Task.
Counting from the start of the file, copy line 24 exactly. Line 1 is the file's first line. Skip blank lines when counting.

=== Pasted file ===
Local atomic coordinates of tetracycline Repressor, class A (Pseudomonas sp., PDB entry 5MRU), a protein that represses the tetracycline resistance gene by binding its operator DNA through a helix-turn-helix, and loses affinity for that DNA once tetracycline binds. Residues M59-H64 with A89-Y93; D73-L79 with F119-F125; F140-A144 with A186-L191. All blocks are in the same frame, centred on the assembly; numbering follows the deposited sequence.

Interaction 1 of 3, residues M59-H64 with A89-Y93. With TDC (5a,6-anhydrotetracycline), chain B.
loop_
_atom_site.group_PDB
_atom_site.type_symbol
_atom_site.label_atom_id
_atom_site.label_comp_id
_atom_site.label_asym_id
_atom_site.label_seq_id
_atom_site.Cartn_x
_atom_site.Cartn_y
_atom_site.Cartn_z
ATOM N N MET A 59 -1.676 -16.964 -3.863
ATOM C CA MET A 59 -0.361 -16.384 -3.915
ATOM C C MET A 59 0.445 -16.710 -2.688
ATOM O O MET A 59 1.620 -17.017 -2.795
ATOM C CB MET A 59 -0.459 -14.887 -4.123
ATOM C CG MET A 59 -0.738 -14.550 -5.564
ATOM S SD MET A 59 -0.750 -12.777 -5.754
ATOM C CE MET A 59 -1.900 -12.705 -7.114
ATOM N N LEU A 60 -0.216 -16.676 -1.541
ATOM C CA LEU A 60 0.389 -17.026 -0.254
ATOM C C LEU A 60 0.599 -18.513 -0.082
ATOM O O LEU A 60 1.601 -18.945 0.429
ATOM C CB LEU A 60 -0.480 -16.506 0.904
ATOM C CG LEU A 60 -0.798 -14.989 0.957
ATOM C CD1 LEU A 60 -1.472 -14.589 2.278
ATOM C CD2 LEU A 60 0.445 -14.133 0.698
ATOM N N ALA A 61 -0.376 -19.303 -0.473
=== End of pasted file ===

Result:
ATOM O O LEU A 60 1.601 -18.945 0.429